Giant worms and rum: records reveal 19th century life at sea

September 30, 2010

From a young girl who vomited a giant worm to lightning strikes and walrus attacks, the treacherous nature of life at sea in the 19th century was laid bare Thursday in newly released British archives.

More than 1,000 Royal Navy medical officer journals were made public for the first time by the National Archives, revealing a world where drunken debauchery was a common theme of ship life, but rum was also used as a medical cure-all.

One of the most startling accounts reveals the case of 12-year-old Ellen McCarthy, a passenger on an 1825 journey from Ireland to Canada who complained of pain in her belly, constipation, a quick pulse and a great thirst.

She subsequently vomited up an 87-inch (2.2-metre) worm, and later had another "motion", producing two shorter worms.

The collection of surgeons' logs, which date from 1793 to 1880, reveal elsewhere how three men were killed when the ship 'Arab', on its way to the West Indies in 1799-80, was hit by lightning at sea.

Another ship, this one bound on a voyage of discovery to the Arctic in 1824, was attacked by several , which had to be beaten off with bayonets.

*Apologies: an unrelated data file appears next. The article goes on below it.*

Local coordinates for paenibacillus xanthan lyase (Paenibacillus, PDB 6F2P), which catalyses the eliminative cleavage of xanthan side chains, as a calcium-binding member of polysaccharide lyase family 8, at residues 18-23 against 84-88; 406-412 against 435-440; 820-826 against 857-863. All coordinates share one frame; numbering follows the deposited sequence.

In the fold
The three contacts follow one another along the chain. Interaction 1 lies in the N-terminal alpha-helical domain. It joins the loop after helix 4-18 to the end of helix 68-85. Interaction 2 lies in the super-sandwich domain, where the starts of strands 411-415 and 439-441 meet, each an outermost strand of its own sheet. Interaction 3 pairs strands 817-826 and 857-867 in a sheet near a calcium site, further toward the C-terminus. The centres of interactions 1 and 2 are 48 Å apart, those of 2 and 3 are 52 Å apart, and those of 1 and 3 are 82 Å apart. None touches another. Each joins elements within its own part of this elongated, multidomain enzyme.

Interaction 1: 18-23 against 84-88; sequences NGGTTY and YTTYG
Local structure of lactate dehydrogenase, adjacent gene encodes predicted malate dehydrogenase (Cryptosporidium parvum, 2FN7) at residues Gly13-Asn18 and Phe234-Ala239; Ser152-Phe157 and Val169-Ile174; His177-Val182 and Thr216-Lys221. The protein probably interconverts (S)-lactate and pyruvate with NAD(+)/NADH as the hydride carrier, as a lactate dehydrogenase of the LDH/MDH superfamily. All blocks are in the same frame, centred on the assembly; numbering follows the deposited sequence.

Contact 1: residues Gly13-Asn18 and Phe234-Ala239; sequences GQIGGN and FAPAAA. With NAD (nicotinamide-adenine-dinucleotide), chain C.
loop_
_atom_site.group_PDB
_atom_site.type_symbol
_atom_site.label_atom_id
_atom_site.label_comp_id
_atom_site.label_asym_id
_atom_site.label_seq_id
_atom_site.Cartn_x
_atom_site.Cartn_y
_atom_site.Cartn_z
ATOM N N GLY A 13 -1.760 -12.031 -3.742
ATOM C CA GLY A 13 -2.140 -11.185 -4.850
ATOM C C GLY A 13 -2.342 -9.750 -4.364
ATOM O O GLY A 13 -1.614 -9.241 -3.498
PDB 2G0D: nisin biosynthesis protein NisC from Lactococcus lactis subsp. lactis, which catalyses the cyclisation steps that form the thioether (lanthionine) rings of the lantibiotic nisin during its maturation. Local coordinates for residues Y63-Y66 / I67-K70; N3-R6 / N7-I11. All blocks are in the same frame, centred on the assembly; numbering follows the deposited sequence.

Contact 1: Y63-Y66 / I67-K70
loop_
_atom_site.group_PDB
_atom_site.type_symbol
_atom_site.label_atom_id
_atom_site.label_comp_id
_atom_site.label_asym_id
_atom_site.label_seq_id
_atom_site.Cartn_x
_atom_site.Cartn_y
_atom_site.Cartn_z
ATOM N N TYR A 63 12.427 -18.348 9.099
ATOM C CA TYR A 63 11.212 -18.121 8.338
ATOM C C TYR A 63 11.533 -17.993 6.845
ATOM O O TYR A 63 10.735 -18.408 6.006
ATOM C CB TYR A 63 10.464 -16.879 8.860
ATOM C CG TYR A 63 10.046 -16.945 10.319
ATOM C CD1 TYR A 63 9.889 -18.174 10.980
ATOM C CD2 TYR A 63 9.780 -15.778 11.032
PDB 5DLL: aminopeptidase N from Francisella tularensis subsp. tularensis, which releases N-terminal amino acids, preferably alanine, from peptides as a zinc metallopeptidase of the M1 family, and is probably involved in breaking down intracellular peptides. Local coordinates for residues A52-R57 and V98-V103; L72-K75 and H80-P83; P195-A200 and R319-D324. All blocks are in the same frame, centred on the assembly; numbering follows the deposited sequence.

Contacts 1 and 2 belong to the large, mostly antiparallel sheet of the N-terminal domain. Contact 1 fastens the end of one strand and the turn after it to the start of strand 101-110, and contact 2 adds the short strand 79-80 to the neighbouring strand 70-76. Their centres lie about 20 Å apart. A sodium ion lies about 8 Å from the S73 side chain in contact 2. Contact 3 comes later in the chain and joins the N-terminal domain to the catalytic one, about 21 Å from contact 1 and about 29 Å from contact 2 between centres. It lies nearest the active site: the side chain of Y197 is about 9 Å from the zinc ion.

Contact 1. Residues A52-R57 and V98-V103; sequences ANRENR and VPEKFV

The account of the 'Arab' also describes a man stung by a scorpion or centipede and another bitten by a . In both cases the surgeon turned to rum, which he claimed was effective if applied early.

Rum was not only used for medicinal purposes, however. Littered throughout the logs are accounts of heavy drinking, which one surgeon in the Royal Navy remarked "kills more men than the sword".

was also used as an experimental treatment on a man who fell overboard from the 'Princess Royal', which serviced the Channel in 1801-02, and appeared to be dead by the time he was pulled aboard.

After smoke was pumped into his lungs for almost an hour, a pulse was detected and he recovered. The treatment was hailed a success, although in the next journal, he was hospitalised suffering from pneumonia.

The dangers of did not only affect those on board, however.

The medical journal of surgeon Godfrey Goodman of the 'Dido' in 1875 expressed concern that his ship had spread a measles epidemic to Fiji, which eventually killed one third of the population.

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